No Time to
Are you one of those people who says, “I used to meditate” or “I meditate sometimes” but “I can’t keep it up because I don’t have time”? Meditation comes in many forms — and it may be something you do without noticing.
Last week I had lunch with a friend, Tim, who, with only a little prompting, began to rhapsodize about fly fishing. You know, standing hip-deep in a stream, casting and waiting and reeling them in, only to let them go, because after all, this is about the experience, not about eating the fish. It had always seemed kind of silly to me, but not when Tim got done telling me about it. He told me about the wonders of being still, connected to all of nature, hearing the rush of water over rapids and the breeze ruffling the trees, feeling the sun on his face, seeing the glint of sunlight on tree leaves, the beauty of myriad colors in a freshly caught rainbow trout, the smell of the stream and the fish. He described the sensitivity he felt in his hands because of the lightweight equipment, and the connection to, no, the dance with the fish as he reeled it in. He’s been doing it for over 20 years, and it’s always a thrill.
That reminded me of figure skating in my childhood. It was different back then, because people actually skated figures — the famed figure eights, as well as three lobed figures, called serpentines, and circles within circles, in many variations — forwards, backwards, turning once or twice in the middle of each circle, and on and on. This required intense concentration on very slow, fluid movements, because if you lost your concentration, even for a moment, a part of your body would bobble; you could see the result of that on the ice as an imperfection from the ideal. (Today, the emphasis is on freeskating, the jumps and spins skated to music, because that is what sells on TV, and sadly, most of the “figure” skating is lost). You skated the same figures over and over and over again, for years sometimes, till you got them right in front of a mostly impartial audience.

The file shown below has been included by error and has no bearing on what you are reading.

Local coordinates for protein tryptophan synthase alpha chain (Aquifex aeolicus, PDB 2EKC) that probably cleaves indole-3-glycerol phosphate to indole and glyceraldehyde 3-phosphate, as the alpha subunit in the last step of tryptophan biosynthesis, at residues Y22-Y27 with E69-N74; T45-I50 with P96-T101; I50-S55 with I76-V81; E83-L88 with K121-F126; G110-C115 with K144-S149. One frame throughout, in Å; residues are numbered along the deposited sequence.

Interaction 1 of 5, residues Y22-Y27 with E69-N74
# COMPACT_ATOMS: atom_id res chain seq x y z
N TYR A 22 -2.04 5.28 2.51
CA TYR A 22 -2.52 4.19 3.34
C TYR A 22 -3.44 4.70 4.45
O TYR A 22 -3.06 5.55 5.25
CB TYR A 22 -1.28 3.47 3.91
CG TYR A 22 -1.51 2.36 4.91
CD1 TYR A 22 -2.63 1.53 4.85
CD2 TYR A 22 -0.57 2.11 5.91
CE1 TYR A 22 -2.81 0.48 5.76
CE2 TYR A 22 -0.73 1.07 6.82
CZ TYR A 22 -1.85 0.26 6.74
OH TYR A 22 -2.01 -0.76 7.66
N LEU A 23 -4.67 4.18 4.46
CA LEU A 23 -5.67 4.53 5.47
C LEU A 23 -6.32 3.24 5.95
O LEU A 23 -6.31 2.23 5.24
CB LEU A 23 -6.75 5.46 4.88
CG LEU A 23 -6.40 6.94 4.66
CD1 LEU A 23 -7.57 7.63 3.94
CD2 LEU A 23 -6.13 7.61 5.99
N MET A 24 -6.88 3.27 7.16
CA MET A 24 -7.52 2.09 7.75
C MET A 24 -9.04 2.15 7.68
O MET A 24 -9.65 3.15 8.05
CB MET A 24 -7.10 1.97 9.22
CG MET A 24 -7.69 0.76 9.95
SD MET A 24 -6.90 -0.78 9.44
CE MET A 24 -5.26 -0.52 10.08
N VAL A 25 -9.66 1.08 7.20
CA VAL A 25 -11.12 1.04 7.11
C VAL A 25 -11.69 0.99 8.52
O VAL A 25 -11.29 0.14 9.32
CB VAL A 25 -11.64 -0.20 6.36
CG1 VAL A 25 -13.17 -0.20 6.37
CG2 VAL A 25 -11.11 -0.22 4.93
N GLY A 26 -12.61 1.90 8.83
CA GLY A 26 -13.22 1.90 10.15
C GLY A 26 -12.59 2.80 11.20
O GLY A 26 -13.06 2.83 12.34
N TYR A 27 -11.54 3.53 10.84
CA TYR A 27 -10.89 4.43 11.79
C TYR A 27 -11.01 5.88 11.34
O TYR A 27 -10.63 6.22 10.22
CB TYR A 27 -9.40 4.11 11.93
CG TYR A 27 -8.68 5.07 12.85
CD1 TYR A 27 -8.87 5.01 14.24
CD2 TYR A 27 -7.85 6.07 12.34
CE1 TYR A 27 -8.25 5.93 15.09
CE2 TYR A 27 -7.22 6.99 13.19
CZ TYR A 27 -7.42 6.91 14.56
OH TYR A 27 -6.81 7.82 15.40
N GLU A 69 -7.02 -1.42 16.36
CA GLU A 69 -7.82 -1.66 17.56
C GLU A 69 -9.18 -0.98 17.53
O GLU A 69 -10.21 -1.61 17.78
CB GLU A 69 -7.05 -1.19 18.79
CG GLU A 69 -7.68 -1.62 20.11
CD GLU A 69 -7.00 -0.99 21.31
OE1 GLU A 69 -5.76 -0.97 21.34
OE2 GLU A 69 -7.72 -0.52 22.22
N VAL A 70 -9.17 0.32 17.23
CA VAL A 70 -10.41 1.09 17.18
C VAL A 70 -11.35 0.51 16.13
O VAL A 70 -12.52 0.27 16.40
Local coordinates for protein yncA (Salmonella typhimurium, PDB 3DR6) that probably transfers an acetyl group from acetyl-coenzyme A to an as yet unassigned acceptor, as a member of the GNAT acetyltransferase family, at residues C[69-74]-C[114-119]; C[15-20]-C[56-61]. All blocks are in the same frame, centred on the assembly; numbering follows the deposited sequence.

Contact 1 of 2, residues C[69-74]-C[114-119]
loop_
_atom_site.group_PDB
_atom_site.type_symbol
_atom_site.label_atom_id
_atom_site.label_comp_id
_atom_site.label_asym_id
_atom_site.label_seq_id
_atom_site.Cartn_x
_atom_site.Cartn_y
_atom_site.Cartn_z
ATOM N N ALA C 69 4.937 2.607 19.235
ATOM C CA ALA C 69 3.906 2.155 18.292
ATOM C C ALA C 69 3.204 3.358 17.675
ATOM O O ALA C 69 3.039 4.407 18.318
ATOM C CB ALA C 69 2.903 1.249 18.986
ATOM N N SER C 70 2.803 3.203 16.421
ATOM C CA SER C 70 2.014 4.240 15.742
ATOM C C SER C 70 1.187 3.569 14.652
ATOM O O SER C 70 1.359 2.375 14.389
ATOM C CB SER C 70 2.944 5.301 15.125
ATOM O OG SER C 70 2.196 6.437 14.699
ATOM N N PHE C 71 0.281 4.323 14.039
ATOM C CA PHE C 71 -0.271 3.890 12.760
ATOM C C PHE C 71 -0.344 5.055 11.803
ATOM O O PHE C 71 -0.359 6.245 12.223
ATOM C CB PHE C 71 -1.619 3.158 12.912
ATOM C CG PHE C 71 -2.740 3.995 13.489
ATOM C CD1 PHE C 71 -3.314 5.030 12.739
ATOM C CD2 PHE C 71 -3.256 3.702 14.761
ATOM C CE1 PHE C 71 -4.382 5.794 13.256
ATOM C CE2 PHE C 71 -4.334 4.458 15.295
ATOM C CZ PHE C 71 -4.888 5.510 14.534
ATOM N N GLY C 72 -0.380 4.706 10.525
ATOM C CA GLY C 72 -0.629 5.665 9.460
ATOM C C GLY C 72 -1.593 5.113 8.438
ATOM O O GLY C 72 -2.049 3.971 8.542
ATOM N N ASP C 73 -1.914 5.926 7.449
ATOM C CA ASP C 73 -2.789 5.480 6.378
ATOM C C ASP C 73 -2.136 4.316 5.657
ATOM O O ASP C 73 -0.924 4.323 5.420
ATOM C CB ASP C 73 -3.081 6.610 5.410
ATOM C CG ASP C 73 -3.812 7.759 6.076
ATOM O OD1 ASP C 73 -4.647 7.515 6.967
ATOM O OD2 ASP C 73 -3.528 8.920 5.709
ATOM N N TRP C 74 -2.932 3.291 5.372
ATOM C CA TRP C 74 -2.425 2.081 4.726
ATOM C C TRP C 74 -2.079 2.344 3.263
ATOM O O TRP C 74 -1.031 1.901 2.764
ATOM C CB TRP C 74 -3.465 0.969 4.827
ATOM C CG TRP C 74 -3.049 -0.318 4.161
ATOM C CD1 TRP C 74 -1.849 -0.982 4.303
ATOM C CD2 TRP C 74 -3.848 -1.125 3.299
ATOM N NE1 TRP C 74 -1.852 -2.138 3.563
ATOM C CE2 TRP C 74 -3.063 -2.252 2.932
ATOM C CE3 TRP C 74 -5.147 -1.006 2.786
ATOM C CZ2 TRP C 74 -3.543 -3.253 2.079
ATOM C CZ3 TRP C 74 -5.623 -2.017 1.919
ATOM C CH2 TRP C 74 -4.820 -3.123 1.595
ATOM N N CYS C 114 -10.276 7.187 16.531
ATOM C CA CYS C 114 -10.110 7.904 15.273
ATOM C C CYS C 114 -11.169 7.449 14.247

And then, today, I found this article in the NY Times, “Your Brain on Baseball” (http://select.nytimes.com/2007/03/18/opinion/18brooks.html?n=Top%2fOpinion%2fEditorials%20and%20Op%2dEd%2fOp%2dEd%2fColumnists%2fDavid%20Brooks). David Brooks talks about training the unconscious mind to do things well through repetition and about how some things are done better without thinking about them.
Does this all sound like meditation to you? It sure does to me. In all these cases, your focus solely on what you’re doing chases out random, or even pointed, conscious thoughts, and allows for a wider, occasionally mystical, experience. Maybe you can get that fly fishing, or doing baseball drills, or shooting basketball freethrows. or golfing, or cycling, or running. I do it when I walk, either focusing completely on my surroundings, or on an affirmation (a kind of mantra) as I walk. I have a friend who goes there just by vacuuming — she gets so absorbed in the motion and the look of the carpet!
So if you “don’t have time to meditate”, maybe you can meditate just by focusing on your senses and performance in sports or even mundane tasks. How can you incorporate meditation into every day life?
Hollis Polk is a personal coach, who has been helping people create lives they love for 15 years. To do this, she blends neurolinguistic and hypnotherapy techniques, decision science, clairvoyance, and the common sense learned in over 20 years of business experience. Hollis is a Master Practitioner of neurolinguistics, a certified hypnotherapist, and has a bachelor’s degree in engineering from Princeton and a Harvard MBA. She is also a successful real estate broker and investor, and has owned and run several successful businesses.
If you want to know more about Hollis, see her website, http://www.hollispolk.com
Article Source: http://EzineArticles.com/?expert=Hollis_Polk